In addition to lower health care benefit costs, employers that provide wellness programs experience greater employee productivity, higher morale, lower turnover and a stronger organizational culture.  Researchers have found the most successful wellness programs have six essentials: engaged leadership at multiple levels, alignment with the company’s identity, a broad and highly relevant design, broad accessibility, internal and external partnerships and effective communications.

Employers launching a wellness program need to commit to it for the long haul and realize that financial returns will take time to achieve, according to the Mid-America Coalition on Health Care. Wellness is not something that you can go in and do it for a year and see a return on investment. The typical ROI computation that works for whether or not you invest in a new plant will not immediately work for wellness. Businesses launching wellness programs should start by collecting data about their employees through individual health-risk assessments. They should then use the data to classify the workforce’s biggest risks, such as chronic diseases, accidents, inactivity, poor diet, smoking and other lifestyle choices. The data should then be used to establish goals and make workplace changes that remove barriers to healthy choices. The outcome should be measured and evaluated to see if the program is working.

Here are some tips about providing wellness options that work, according to the Portland Business Journal:

  • Start at the top. Nobody will take the wellness program seriously if it doesn’t have strong support from the CEO and others in leadership positions.
  • Assess your needs. Perform employee health risk assessments and diagnostic screenings.
  • Get employees involved. Even a well-designed wellness program won’t work if employees don’t participate. Offer incentives that make a difference.
  • Take measurements. Track and report results.
  • Don’t expect miracles. A good wellness program will cut health care costs over time, but it typically takes 18 months or longer before the savings associated with the program outweigh the cost.

Wellness plans have definitely proven to be worth the investment, but overnight results are not what you will reap. The culture in the employee community within your business must be changed, and that takes a long time. For the most part, adults don’t like to change, especially as they grow older. But providing options for workers to participate in with the right approach definitely makes a long-term impact, not only on the personal health of individual employees, but also on the corporate health of your company.  Profitability is a major concern, and business owners and senior executives realize that in order to stay in business, a company must make more money than it loses. Having healthy employees is a really great way to make that part of the equation.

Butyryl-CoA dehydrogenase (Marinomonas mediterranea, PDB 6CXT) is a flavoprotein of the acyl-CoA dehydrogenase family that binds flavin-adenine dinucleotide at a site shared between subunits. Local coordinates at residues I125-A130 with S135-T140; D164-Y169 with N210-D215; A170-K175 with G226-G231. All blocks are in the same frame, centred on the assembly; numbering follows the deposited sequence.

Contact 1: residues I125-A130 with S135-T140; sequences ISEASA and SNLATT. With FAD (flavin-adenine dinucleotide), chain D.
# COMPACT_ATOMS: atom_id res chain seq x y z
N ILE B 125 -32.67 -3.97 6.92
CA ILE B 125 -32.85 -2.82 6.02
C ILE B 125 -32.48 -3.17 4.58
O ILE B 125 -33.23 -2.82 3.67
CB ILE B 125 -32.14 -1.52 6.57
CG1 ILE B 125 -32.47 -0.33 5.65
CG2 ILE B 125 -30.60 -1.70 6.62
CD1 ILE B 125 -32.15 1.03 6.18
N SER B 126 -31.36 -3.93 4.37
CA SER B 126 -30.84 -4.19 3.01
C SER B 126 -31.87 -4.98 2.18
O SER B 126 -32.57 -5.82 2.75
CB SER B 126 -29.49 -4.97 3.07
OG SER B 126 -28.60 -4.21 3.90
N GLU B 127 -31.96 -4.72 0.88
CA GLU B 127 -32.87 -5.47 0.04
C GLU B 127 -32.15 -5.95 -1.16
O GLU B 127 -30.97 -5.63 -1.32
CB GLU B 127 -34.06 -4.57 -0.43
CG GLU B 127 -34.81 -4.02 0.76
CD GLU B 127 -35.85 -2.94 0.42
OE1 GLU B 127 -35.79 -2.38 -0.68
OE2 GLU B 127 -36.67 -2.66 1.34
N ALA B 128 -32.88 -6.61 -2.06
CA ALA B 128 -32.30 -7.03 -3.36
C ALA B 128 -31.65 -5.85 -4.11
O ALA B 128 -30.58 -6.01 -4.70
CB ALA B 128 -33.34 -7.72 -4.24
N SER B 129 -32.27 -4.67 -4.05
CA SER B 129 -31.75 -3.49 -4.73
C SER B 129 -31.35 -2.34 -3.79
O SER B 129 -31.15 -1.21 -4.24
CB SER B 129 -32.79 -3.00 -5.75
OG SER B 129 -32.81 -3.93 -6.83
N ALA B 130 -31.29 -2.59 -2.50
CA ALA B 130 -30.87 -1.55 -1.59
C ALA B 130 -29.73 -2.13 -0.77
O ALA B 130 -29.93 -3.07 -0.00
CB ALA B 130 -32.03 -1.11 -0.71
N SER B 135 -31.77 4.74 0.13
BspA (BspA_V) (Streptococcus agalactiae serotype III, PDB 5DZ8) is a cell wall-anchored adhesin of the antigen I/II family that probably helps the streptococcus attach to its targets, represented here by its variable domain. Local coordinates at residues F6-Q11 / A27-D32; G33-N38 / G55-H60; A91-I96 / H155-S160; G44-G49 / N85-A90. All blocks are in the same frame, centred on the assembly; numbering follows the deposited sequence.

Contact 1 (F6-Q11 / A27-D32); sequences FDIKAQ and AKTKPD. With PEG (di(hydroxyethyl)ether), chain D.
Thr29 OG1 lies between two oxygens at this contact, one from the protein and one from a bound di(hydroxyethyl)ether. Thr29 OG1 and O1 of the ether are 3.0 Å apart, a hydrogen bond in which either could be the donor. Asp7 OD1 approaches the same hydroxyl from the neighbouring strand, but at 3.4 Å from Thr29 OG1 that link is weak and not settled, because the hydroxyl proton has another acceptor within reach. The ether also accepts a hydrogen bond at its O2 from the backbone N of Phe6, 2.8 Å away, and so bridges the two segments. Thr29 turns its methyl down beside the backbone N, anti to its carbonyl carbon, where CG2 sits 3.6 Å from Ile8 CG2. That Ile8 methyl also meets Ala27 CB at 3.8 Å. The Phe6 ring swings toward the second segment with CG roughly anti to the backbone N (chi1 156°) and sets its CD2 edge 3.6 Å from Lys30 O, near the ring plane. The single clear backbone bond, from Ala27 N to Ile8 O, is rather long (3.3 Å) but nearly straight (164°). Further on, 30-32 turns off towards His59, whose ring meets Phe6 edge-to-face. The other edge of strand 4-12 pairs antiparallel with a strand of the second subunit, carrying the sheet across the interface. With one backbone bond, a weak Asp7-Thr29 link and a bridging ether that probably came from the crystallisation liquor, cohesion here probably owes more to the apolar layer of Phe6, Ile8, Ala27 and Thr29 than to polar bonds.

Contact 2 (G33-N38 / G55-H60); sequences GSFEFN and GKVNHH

There are plenty of vendors that offer wellness plans or services, but choosing the right strategic partner makes a huge difference in the success rate of your plan. Companies like Trotter Wellness, Careington, Weight Watchers and American Specialty Health are some of the key players in this market. There are more, but working with these corporations who have a proven track record over a long time and are very good at what they provide makes sense when you are interested in sourcing the “best in class” to offer your employees.

Making the investment in a wellness plan can be expensive, but making poor choices in vendors or in program implementation can be even more costly if you pick the wrong company to help advise and implement your program. Creating an alliance with a nationwide provider that knows the business can make all the difference. Realizing that too late is a mistake you cannot afford.

About the Author:

Mark Roberts’ professional sales background includes 30 years of sales and marketing in the tax, insurance and investment markets. Mark is a licensed life, health and accident insurance agent in all 50 states and DC for insurance products and discount health plans. He serves as Manager of National Accounts at Careington International Corporation ( www.careington.com ). Additionally, Mark works with clients needing insured products   ( www.careingtonbenefitsolutions.com ) in the US and discount dental and optical schemes in the UK (www.healthydiscounts.co.uk ). Mark has been writing a health care blog for the past three years, (www.yourbesthealthcare.blogspot.com ), which is a topical weblog about various health care issues. He also regularly contributes articles to magazines for both medical and dental topics both in the US and the UK. You can reach Mark at markr@careington.com.